Unethical scam artists and marketing agencies are exploiting people’s fear of the coronavirus by attempting to scam them into thinking they can receive free items including free gift cards and coupons. In reality, the primary purpose of the scam is to phish information by persuading victims to visit questionable websites where they are asked for their personal information including full names, email addresses, home addresses, telephone numbers, and more.
One of the latest scams claims that Kroger is giving away $50 coupons for their anniversary. Targets of the $50 Kroger coupon scam are typically advised by the scammers via social media posts to visit a website to obtain instructions to receive a free $50 coupon. The website will contain a short series of questions such as “Have you ever shopped at Kroger” and when the series of questions are all answered the website will provide the target with a series of instructions that includes sharing the webpage on Facebook (or other social media), typing “Thanks!” in comments, providing their personal information, and more.
To be very clear, this is a scam and no one is going to receive a free $50 coupon to use at Kroger by completing online surveys. As previously stated, the primary purpose of this scam is to phish personal information by tricking people into thinking they can receive a free coupon. Information phished from victims may be used in various crimes including identity theft, fraud, and more. It can also be shared with third-parties and used in other scams and for unknown marketing purposes.
The reason why victims are instructed to type something like “Thanks” in comments is so that the scammers can gather a list of people to target for later on. Scammers often contact the people who commented on posts at a later time and/or add them to a list of people to target with other scams.
Other concerns about this scam
Advanced fee fraud is a big concern with this type of online scam. In advanced fee fraud, scammers contact their victims in order to siphon money from them. For example, scammers may contact their targets via social media to tell them that they won; However, things turn dangerous when the scammers ask their victims to send an advanced payment such as a shipping-type-of fee to receive a prize. When all is said and done, the scammer runs off with the victim’s money and the victim only receives the monetary debt.
In the past, scammers often directed targets to websites capable of compromising social media accounts that visitors were logged into. If a visitor logged into a Facebook account and visited the scammer’s website while logged in an attack would take place in order to obtain the victim’s social media login information or other.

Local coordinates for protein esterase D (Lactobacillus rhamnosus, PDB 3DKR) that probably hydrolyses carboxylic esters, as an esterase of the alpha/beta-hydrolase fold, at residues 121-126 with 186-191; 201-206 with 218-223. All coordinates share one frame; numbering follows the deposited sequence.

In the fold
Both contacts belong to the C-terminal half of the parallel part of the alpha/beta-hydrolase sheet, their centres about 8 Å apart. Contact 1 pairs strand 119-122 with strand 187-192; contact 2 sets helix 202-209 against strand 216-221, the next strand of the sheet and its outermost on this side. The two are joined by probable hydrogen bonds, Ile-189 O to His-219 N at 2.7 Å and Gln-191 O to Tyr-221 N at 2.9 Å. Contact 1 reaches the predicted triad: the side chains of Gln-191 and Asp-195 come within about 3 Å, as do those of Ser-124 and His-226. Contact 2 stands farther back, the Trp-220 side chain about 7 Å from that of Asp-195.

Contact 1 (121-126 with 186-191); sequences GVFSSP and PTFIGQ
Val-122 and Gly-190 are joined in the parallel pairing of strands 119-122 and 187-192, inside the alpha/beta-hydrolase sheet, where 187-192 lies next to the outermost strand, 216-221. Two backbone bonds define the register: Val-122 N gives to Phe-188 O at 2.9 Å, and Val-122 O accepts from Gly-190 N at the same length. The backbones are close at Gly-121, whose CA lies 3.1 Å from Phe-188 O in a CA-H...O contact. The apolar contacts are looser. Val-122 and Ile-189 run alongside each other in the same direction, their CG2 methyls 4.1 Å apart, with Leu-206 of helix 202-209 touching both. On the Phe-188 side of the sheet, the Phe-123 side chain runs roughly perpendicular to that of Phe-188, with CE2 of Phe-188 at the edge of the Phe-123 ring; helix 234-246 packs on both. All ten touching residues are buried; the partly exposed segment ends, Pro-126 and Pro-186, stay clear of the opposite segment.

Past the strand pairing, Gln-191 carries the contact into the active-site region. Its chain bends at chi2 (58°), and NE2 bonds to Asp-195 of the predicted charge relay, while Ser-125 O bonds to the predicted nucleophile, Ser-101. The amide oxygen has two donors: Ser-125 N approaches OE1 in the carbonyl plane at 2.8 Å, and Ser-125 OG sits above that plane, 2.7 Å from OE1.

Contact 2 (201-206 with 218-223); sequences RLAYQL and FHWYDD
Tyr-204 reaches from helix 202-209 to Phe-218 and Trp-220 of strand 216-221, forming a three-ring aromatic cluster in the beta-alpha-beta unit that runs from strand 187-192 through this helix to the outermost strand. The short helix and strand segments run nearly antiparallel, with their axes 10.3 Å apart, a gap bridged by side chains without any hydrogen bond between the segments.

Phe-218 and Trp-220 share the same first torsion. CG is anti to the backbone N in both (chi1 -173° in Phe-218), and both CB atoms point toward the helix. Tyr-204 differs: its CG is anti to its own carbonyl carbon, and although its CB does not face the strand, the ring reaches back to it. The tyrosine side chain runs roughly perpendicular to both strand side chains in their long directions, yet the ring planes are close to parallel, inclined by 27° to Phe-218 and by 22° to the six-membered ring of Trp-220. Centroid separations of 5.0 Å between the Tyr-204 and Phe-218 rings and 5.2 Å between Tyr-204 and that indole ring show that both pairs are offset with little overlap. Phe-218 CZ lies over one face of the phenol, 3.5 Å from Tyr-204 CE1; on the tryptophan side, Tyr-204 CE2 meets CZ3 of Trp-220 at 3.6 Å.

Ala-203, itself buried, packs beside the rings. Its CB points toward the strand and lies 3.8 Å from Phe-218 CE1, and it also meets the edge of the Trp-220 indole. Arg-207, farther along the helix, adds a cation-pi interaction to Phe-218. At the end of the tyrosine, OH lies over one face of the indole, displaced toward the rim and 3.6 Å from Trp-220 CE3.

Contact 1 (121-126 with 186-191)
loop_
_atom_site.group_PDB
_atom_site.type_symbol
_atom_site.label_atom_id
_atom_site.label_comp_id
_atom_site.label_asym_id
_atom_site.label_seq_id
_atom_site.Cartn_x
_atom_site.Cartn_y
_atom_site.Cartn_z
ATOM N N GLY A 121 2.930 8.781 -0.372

How to tell if something’s a scam
Through and through, the $50 Kroger coupon giveaway scam is a mirror of thousands of other scams. It completely mimics the personality and functionality of thousands of scams before it. It’s easy to identify for people familiar with the common red flags concerning this category of scams.
Here are a few things to look out for:
- The company’s verified social media account did not share it
- The company’s website does not have information about it
- It’s identical to other scams
- The web address looks suspicious
- There are numerous surveys
- The questions on surveys are simple
- It says I can receive other prizes
These are just a few red flags to look out for when questioning a scam like this. It’s also notable to keep in mind that Kroger and other companies only make announcements from their verified accounts and websites. A legitimate company would never direct a person to an odd website with a domain name consisting of random numbers and letters.
Unfortunately, many people fall for these types of fake giveaway scams and unknowing victims share posts about free rewards on social media, their friends gain interest in the free rewards, and the scams continue to grow and spread further.
If you fell for a scam we advise you to take these steps to make sure your social media account is secure:
- Delete social media posts associated with the scam
- Change the password to your social media account
- Log out of other locations
- Change reused passwords (don’t use the same password for multiple accounts)
- Use unique passwords consisting of capital letters, numbers, and punctuation marks
- Alert your friends about the scam (message them, post an update, and/or share this post)
In addition, victims of advanced fee fraud are advised to contact their banks and credit card providers for more information.